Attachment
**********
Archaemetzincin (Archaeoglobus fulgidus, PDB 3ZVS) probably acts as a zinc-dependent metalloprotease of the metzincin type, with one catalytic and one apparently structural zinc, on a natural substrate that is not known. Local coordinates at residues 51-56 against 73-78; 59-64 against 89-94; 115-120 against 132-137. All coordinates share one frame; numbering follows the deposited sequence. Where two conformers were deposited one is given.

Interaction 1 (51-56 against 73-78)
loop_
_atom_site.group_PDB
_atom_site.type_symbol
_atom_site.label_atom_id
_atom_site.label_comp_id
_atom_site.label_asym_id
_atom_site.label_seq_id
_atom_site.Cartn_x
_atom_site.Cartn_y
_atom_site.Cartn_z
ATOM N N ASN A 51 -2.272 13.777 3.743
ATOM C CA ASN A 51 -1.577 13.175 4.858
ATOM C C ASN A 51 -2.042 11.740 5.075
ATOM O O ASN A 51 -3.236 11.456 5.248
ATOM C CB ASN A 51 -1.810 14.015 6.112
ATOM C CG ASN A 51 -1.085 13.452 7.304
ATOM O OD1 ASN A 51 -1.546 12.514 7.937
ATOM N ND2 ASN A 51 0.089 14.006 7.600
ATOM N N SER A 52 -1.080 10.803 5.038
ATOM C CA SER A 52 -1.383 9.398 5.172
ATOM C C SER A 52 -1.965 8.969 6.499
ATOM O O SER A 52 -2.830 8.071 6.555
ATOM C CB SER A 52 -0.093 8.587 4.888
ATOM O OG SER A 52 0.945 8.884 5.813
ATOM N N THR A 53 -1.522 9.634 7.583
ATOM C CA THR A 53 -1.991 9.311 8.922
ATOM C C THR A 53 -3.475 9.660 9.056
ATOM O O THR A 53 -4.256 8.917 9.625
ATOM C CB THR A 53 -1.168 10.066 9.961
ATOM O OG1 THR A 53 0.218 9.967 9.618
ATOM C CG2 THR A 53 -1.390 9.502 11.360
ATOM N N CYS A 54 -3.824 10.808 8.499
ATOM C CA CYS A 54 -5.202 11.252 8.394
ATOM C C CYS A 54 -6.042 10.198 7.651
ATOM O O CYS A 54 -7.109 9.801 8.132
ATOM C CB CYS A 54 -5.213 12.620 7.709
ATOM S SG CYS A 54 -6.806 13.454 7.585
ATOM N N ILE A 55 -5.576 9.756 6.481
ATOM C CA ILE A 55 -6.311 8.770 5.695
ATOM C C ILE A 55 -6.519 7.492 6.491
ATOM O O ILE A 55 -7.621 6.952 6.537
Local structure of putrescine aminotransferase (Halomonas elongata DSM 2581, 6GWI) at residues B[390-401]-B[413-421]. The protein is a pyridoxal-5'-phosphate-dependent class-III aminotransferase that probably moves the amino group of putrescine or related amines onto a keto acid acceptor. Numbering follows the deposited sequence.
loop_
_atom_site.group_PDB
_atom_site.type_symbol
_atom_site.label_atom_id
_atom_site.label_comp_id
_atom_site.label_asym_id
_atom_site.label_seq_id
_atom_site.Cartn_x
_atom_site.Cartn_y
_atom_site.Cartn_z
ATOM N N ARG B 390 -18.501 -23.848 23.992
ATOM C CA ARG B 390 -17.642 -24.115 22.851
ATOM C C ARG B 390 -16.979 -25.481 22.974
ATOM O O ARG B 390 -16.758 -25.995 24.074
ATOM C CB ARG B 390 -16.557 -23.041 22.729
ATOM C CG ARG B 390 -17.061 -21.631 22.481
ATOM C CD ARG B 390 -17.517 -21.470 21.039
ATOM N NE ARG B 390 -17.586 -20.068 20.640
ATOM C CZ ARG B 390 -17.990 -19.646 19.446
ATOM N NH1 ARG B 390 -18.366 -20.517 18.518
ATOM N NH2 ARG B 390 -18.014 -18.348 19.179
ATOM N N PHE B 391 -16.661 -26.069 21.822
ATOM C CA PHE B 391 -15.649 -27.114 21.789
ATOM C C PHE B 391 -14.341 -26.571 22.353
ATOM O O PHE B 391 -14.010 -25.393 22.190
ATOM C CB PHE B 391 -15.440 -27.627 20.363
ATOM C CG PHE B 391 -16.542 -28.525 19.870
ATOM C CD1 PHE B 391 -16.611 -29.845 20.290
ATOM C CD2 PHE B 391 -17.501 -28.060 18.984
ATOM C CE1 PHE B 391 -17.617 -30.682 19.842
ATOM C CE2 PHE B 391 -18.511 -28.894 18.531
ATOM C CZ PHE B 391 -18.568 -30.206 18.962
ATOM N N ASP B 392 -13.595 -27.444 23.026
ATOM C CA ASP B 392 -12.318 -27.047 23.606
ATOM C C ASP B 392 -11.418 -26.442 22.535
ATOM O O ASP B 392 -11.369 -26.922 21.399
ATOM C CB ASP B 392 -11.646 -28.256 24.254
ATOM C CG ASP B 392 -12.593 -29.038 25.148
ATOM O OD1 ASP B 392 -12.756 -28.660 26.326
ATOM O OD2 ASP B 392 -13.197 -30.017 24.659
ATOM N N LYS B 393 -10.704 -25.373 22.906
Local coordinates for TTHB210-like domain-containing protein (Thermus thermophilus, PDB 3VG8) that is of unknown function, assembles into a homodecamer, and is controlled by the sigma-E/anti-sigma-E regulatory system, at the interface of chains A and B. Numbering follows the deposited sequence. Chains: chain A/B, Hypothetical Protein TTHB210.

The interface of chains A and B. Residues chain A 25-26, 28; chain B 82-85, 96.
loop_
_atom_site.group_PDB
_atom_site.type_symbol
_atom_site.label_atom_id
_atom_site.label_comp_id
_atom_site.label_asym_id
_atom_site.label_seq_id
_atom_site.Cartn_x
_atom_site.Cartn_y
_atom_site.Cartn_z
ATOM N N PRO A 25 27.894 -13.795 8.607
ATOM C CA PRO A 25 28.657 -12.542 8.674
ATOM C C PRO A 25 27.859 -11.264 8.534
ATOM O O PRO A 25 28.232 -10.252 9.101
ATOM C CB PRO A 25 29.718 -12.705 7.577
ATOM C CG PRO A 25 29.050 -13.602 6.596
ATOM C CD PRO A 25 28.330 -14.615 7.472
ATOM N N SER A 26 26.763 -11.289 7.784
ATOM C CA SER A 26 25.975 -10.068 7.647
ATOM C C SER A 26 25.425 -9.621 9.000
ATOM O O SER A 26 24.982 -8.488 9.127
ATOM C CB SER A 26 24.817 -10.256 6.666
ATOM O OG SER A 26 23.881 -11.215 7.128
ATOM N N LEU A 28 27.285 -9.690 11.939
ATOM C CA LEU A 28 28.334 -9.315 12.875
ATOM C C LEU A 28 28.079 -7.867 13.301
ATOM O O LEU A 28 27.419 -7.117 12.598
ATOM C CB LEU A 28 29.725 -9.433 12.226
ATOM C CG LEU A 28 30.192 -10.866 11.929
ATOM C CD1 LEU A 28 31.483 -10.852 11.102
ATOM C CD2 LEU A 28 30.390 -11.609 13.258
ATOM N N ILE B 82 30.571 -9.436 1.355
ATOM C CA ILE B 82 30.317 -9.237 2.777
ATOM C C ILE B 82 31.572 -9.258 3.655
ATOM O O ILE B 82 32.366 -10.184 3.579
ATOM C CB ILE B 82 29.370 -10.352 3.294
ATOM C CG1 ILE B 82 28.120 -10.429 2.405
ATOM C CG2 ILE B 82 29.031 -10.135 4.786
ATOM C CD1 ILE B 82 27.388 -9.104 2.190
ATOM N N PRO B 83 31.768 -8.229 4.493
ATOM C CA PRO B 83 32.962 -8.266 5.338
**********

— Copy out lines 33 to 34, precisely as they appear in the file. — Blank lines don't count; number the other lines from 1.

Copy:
ATOM C CG2 THR A 53 -1.390 9.502 11.360
ATOM N N CYS A 54 -3.824 10.808 8.499